Outdoor School

Lesotho_-_Mr_Pitso_Aug_2015.jpgHope deferred makes the heart sick, but a longing fulfilled is a tree of life.” (Proverbs 13:12)

Ever since he began teaching at Qiloane Primary School (QPS), Mr. Emmanuel Pitso has longed for a proper classroom building.  With God’s help, support from the local community and international friends, his longing may soon be fulfilled.

Whereas at most schools the words “Let’s go outside”, said by a teacher, would be music to the ears of primary school students, at QPS the students would love to hear the words, “Let’s go inside”!  That’s because they always have classes outside – their school is Lesotho_-_outdoor_class_Aug_2015.jpgan outdoor school. 

QPS is one of several primary schools of the Lesotho Evangelical Church in Southern Africa (LECSA) that I visited in May with the LECSA Education Secretary Mr. Samuel Senekal and his assistant Mrs. Adelaide Kotele.  The purpose of the visits was to scout for the next classroom building project after completing the one at Bolahla Primary School.

Although it is only about 50 miles by road from Morija (and only 15 miles as the crow flies), it still took about 3 hours to reach QPS.  When we arrived we found classes being held outside.  Small chalkboards leaned against trees.  Students sat on pieces of canvas, stones or Lesotho_-_assembly_Aug_2015.jpgbenches.  Teachers marked students’ work standing up as there were no tables for them!  It really was an outdoor school.  There was an old stone kerekana (small church) that must date back many decades and has services on Sundays as it is an outstation of one of the LECSA’s parishes. 

A look inside the building made it easy to understand why classes were outside and students used their laps as desks.  The school Lesotho_-_outdoor_class_boys_Aug_2015.jpgfurniture amounted to one desk and two benches. 

Last month we held a pitso (peet′-so), or outdoor community meeting, to discuss the possibility of putting up a classroom building.  A pitso is called by the area chief whenever there is need to discuss issues affecting the community.  The chief listens to the various speakers and then, as the last speaker, tries to summarize the views and build consensus for the way forward. The concept dates from the time of King Moshoeshoe I, the founder of the Basotho nation back in the early 1800’s.

Lesotho_-_girls_Aug_2015.jpgAt the pitso to discuss the classroom project there were around 80 men and women gathered to hear the various speakers, including Mr. Pitso and Mr. Senekal.  Men and women sat in small groups, men on one side and women on the other, as is the tradition.  Besides the chief, also present were the parish minister, the local village headman and the Member of Parliament for the area.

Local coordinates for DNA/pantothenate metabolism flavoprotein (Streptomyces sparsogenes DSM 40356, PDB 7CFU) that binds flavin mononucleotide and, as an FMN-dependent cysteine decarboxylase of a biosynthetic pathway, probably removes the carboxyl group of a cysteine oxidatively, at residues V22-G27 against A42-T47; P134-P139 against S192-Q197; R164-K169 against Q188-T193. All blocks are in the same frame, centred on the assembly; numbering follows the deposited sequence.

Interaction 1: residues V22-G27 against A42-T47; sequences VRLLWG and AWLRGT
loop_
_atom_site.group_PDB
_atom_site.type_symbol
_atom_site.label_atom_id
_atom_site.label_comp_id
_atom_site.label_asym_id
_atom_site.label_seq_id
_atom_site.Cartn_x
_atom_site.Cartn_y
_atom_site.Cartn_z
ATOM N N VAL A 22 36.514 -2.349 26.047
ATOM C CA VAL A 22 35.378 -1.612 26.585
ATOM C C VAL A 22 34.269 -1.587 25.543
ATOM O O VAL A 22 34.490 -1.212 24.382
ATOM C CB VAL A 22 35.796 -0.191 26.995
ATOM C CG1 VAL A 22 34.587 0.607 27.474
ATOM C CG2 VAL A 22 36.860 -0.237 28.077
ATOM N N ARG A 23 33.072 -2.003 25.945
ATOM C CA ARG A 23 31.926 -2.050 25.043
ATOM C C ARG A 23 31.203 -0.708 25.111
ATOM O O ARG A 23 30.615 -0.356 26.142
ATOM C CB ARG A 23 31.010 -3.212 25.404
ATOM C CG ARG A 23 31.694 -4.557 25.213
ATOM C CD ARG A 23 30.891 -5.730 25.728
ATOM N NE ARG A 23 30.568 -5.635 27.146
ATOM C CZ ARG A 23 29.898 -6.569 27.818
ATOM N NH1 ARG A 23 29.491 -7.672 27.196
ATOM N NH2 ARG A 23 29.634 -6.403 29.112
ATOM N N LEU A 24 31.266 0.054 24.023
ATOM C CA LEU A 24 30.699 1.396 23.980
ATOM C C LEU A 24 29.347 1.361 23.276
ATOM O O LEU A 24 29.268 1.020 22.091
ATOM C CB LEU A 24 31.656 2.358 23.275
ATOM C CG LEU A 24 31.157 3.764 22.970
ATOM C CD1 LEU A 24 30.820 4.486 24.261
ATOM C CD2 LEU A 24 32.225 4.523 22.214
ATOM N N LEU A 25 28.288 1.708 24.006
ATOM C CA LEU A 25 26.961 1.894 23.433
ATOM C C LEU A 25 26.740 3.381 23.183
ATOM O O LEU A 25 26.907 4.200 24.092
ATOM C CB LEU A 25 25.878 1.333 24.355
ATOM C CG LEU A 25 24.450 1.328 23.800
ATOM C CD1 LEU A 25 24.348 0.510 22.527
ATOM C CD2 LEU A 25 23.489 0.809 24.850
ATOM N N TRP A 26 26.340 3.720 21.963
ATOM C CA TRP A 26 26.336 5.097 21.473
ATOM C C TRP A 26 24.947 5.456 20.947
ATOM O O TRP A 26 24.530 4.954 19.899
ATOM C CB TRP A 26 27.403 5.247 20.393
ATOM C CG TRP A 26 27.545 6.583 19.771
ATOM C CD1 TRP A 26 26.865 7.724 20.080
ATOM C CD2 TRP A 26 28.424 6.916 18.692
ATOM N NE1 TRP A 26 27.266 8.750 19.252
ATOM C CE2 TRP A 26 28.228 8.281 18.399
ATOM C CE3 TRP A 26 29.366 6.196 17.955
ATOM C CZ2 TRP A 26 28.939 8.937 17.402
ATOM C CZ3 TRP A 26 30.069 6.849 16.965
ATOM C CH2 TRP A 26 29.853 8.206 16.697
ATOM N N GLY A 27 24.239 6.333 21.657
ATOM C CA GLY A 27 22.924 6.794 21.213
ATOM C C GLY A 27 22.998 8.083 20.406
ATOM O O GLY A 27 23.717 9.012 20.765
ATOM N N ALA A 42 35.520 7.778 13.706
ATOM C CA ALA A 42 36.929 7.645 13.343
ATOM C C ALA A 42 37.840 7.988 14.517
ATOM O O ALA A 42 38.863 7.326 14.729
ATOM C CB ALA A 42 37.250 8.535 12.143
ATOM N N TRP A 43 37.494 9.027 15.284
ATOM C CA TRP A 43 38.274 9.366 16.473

The community’s support for the project was evident in that they had already begun working on the road.  The last few miles of the rough track leading to the school are quite rocky in places and we noticed that some of the worst spots we encountered in May Lesotho_-_inside_building_Aug_2015.jpgwere noticeably improved.  During the pitso the community promised to keep working on the road and also pledged to collect water for the project.  Since the water source is several hundred yards away from the school site, this will be of great help.  If all goes well LECSA hopes to break ground in September or October. 

The apostle Paul, in his letter to the Romans, talks about the future hope we, as Christians, have waiting for us in heaven.  He writes, “For in this hope we were saved.  But hope that is seen is no hope at all.  Who hopes for what he already has?  But if we hope for what we do not yet have, we wait for it patiently.” (8:24-25).  While we wait for our ultimate hope to be fulfilled, we can each give evidence of God’s love, Lesotho_-_chief_speaking_Aug_2015.jpgwherever we are in this world, by helping others to see earthly hopes and dreams fulfilled.  I pray that one day Mr. Pitso will no longer have to hope for a classroom building.  He won’t have to hope for it because it will be there!

Yours in Christ,

Mark Behle serves with the Lesotho Evangelical Church. His appointment is made possible by your gifts to Disciples Mission Fund, Our Churches Wider Mission, and your special gifts.


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